I work with a lot of first time buyers in the DC area, which is a very expensive market and thus many clients have their parents help out either with down payment assistance or co-signing the loan. The most important thing is to get a trusted lender involved very early in the process. Lenders sometimes have different sets of guidelines by bank and also by loan product. It’s important to choose an appropriate product (e.g., 30 year fixed FHA, or 30 year fixed conventional) early in the process. Sometimes gifts can be ‘seasoned’ in the recipient’s account and used as a down payment, but if it arrives too late in the process it may cause problems with the loan approval.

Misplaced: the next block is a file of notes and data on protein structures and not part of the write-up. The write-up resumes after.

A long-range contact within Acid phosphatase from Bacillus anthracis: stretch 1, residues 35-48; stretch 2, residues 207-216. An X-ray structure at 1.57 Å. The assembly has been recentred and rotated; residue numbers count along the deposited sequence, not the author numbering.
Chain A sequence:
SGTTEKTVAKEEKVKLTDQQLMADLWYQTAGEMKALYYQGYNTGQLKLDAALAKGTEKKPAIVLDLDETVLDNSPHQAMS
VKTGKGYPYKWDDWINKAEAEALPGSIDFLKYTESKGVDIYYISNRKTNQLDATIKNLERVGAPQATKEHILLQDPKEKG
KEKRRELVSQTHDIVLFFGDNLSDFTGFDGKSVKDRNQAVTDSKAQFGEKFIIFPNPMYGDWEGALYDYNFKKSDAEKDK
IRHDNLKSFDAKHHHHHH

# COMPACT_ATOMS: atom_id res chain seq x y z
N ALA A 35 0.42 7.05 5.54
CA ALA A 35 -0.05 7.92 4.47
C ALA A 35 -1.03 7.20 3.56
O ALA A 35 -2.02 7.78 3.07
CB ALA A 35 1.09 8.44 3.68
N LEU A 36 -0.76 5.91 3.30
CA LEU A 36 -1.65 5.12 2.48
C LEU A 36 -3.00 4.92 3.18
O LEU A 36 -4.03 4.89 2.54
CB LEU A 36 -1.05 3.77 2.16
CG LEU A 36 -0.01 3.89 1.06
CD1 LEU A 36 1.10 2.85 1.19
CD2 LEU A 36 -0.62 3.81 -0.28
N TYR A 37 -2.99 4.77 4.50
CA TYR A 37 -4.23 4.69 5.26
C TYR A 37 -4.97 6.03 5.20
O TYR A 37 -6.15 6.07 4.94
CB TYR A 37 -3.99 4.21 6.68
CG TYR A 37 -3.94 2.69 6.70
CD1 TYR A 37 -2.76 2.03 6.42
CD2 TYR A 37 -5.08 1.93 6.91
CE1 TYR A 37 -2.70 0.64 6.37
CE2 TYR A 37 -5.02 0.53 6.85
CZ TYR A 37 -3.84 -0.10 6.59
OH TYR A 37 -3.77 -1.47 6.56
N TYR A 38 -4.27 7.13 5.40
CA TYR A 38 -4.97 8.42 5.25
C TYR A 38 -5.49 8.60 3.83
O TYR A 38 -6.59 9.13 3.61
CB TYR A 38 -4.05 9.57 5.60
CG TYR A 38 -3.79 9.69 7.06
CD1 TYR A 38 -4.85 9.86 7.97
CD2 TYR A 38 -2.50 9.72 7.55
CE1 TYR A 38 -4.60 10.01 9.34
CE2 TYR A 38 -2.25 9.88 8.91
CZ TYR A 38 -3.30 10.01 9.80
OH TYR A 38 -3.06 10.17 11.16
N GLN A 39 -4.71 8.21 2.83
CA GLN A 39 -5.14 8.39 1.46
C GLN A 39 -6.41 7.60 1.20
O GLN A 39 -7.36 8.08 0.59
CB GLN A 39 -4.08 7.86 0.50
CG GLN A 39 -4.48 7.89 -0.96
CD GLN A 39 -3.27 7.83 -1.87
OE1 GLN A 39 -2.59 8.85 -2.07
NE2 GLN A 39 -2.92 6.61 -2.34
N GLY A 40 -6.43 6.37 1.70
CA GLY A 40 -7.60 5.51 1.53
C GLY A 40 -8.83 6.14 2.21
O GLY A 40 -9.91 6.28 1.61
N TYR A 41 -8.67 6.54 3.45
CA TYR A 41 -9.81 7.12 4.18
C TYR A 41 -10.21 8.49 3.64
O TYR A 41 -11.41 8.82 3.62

There’s a big misunderstanding about gift taxes. For gifts below a certain amount, no filing is due to the IRS, and for above a certain amount a filing is due BUT taxes may or may NOT be due! It depends on the amount of the gift, how many recipients there are, and whether the giver has reached his or her lifetime exclusion. Parents often mistakenly assume they will be taxed on every gift above the reporting threshold, and thus want to structure it as a loan but that is one of the worst things they can do. If it’s structured as a loan then the lender will count it as debt and it will affect the recipient’s debt-to-income ratio and could very well result in a rejection by the lender. The key is to speak with your tax preparer early to determine whether the gift is taxable, and then speak to a trusted lender.